Take a Walk

Remaining in the same sedentary position or performing the same repetitive tasks for hours can be hypnotic and lead to feeling sleepy. If you find yourself struggling to keep your eyes open while staring at your computer screen at work, get up and go for a walk. 

There are a lot of reasons why a walk can help wake you up. This is especially true if you can get outside for a brief walk.  Science has proven that the circadian rhythms of the body are often regulated by the natural daylight cycles. Going outside to enjoy a walk can help reset the rhythms and energize the body, whereas artificial lighting and poorly lit areas can induce fatigue. For evening workers, a walk before work while the sun is still up can ensure you start your shift fully awake. 

Strategically Enjoy Caffeine

The stimulants contained in caffeine make coffee a great way to help you become more alert. (Some experts recommend tea in place of coffee due to the energy “crash” coffee or soda drinkers may feel later.) But, as every coffee drinker knows, the effects of this boost wear off and can lead to a “crash” later. This often leads to a cycle of caffeine or snacking for intermittent energy boosts.

However, drinking large quantities of caffeine throughout the day can disrupt your sleep schedule later. Because of this, experts recommend limiting caffeine to the beginning half of your shift to ensure the after effects wear off before you are ready to indulge in some much-needed sleep.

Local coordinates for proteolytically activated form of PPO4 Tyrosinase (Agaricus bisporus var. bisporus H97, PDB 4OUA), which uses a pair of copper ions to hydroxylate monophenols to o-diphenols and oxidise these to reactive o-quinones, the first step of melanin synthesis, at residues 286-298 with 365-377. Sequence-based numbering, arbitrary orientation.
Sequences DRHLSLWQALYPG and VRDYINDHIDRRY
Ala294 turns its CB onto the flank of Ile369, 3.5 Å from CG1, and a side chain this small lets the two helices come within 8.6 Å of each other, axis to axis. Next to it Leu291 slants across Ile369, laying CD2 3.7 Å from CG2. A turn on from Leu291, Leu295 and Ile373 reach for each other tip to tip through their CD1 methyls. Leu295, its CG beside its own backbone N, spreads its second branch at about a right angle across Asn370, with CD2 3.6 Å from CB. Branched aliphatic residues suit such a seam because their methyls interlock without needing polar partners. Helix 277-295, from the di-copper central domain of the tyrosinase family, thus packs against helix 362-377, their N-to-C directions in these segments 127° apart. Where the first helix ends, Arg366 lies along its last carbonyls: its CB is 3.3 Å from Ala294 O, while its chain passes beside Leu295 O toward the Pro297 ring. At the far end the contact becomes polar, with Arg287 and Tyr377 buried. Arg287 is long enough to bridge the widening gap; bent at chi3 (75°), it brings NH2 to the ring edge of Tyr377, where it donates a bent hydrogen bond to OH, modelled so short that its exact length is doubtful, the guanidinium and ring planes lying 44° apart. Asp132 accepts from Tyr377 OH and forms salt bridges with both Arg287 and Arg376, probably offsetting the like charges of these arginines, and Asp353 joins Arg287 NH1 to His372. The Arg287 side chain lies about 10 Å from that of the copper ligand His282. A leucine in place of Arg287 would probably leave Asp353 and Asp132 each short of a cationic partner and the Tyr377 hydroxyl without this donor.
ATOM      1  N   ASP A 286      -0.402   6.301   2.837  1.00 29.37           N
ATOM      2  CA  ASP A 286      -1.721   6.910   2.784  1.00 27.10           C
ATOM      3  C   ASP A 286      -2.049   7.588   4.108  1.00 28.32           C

Hydrate & Nourish Your Body

Dehydration and hunger can also lead to fatigue. Healthy foods such as trail mix, hard-boiled eggs, and fresh fruits and vegetables take less energy to digest. They also help maintain blood sugar levels, which prevents energy “crashes" often associated with junk food and sugary beverages. 

Drinking extra water to stay hydrated, as well as snacking on healthy foods, can ensure your body is naturally fueled for a productive day. (Not to mention having to get up to relieve a full bladder means you are forced to take a break and stretch your legs every now and then, too!)

Brighten Your Workspace

Dimly lit spaces and poorly illuminated areas can cause strain on the eyes.  That type of environment can also induce the body’s natural sleep response. By brightening your workspace, you can help to increase alertness and prevent potential incidents resulting in injuries. 

Work that requires a night shift should be well illuminated as natural daylight is not a supplemental option. For this reason, experts recommend additional lighting during night shift hours. Daylight simulating light bulbs can provide additional benefits.

Improve Your Sleep Habits with Work-Fit

Being awake and alert not only helps to increase productivity, it grants more awareness and reduction of safety risks that may lead to serious injuries or illnesses. If you are interested in learning more about effecting good sleep habits and safety measures on the job, visit Work-Fit today!


Share

Check Out More Blogs

Here

Check Out Our Services

Here